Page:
The species is usually harvested during the fall season and is mainly cultivated for its culinary uses.
Carnival Pumpkin (Cucurbita Pepo)
Known for its colorful exterior, the Carnival pumpkin boasts a unique acorn-like shape and green mottled skin with white and yellow accents.
The pumpkin is a small to medium species and will usually reach a diameter of 12 – 17 centimeters.
Ideal for cooking, the flesh of the Carnival pumpkin is firm and vibrant, with the fruit boasting a warm and nutty taste that is perfect for soups and pies.
Casperita Pumpkin (Cucurbita Spp.)
The Casperita is a common variety of pumpkin grown for ornamental purposes, with the species commonly being found at festivals and fall markets.
Distinguished by its ghostly white skin, the Casperita remains a popular pumpkin among gardeners, as it can grow well in harsh conditions.
Beyond this, the pumpkin is known to be resistant to mildew, as well as other notable diseases that can affect vine fruit.
Cinderella Pumpkin (Cucurbita Maxima)
Otherwise known as Rouge Vif d’Etampes, this variety of pumpkin is named for the popular fairy tale and can be identified by its large size, deep ribbing, and vivid orange-red skin.
Despite being edible, the pumpkin is primarily used for ornamental purposes, although its flesh can be canned and frozen for later use.
In fact, the species is known to yield soft and sweet flesh, which is ideal for making desserts such as pies and cakes.
Connecticut Field Pumpkin (Cucurbita Pepo)
The Connecticut Field pumpkin is an all-purpose fruit that can be used for decor, cooking, and carving jack-o-lanterns.
The species can be identified by its spherical shape and bright orange skin, which makes it one of the most beautiful pumpkins available.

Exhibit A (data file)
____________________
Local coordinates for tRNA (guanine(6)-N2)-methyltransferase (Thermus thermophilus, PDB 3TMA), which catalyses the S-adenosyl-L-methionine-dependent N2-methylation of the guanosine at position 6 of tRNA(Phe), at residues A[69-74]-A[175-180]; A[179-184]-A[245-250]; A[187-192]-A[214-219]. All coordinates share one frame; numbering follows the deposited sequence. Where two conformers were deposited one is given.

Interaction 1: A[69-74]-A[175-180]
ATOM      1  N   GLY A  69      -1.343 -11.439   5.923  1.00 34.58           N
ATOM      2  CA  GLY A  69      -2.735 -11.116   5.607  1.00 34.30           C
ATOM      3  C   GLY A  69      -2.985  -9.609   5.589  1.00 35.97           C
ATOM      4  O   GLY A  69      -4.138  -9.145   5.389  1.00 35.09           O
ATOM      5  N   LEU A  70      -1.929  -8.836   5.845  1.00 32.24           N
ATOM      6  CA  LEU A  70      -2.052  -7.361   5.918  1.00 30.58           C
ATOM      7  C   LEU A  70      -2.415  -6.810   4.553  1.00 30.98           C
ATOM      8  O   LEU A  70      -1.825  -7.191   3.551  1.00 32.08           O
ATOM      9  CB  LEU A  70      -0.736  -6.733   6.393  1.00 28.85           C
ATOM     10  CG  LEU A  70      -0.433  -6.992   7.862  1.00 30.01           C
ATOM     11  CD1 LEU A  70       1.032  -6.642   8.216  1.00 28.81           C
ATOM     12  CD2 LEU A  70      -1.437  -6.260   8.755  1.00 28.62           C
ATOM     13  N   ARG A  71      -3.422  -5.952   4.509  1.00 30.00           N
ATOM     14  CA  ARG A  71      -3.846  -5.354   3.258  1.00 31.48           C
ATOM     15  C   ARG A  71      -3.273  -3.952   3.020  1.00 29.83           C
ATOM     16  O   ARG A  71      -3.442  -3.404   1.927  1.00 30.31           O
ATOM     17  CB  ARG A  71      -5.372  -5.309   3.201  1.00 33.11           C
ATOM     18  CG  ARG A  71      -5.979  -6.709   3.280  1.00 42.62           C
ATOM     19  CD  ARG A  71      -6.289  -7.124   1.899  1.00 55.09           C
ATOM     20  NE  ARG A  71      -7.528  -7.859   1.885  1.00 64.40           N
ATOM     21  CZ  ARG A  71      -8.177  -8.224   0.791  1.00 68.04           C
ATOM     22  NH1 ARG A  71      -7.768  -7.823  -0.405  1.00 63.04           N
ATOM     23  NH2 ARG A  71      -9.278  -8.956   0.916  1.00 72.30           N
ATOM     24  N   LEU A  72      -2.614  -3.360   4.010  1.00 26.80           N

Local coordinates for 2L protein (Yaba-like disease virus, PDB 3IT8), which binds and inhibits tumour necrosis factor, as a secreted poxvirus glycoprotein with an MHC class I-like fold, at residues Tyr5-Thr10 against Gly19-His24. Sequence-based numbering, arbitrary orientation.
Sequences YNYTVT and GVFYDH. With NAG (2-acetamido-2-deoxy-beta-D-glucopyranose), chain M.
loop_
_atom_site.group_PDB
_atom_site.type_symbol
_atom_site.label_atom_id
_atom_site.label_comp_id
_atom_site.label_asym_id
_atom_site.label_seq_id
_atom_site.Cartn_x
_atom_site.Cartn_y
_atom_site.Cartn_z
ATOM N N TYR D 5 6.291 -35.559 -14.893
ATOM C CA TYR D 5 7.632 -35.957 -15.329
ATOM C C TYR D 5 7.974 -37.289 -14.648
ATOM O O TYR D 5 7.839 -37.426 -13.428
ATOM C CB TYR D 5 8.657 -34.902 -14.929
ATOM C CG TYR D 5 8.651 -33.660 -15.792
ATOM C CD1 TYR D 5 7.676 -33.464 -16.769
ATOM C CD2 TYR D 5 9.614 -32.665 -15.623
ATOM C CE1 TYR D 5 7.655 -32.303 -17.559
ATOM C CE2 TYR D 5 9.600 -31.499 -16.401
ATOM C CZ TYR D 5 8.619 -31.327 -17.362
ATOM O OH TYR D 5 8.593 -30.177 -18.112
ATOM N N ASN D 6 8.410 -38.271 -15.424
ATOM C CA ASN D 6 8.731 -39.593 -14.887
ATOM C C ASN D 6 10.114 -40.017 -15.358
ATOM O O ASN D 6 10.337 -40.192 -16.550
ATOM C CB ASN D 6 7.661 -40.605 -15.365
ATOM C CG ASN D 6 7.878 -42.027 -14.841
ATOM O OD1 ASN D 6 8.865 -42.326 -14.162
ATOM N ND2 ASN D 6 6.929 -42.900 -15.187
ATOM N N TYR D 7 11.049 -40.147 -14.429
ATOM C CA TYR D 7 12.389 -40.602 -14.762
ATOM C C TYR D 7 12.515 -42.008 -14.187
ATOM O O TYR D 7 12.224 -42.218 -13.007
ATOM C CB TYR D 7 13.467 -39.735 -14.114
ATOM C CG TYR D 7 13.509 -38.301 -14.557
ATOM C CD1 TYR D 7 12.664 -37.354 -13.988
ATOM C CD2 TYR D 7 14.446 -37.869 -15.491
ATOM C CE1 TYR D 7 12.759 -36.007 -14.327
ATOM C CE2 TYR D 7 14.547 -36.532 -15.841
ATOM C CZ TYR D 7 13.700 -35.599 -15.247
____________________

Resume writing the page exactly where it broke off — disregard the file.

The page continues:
Because of its many uses, the pumpkin is commonly harvested during the fall and early winter, where it is used for decorations and making pies.
Futsu Black Pumpkin (Cucurbita Moschata)
Despite its strange appearance, the Futsu Black Pumpkin remains a popular squash around the world, where it is known for its delicious taste and bright orange flesh.
While the interior of the fruit boasts a warm and golden color, the rind can be identified by its gray-black color and lumpy texture.
The fruit can weigh close to 10 pounds when fully matured and can be used in soups, pies, and casseroles. It can also be deep-fried and served as tempura.
Turban Pumpkin (Cucurbita Maxima)
Known for its distinctive appearance, the turban pumpkin boasts a vibrant orange exterior with silver and green accents.
However, the most defining characteristic of this pumpkin is its shape, which is said to resemble a Turkish turban.
Because of its unique look and sweet flesh, the pumpkin is commonly grown for both culinary and ornamental purposes, with the species often being featured at Halloween and Thanksgiving celebrations.
As you can see, there are countless varieties of pumpkin fruits available, with our list only showcasing a small selection.
So now that you know more about the different kinds of pumpkin, it’s up to you to find them for yourself at your local supermarket.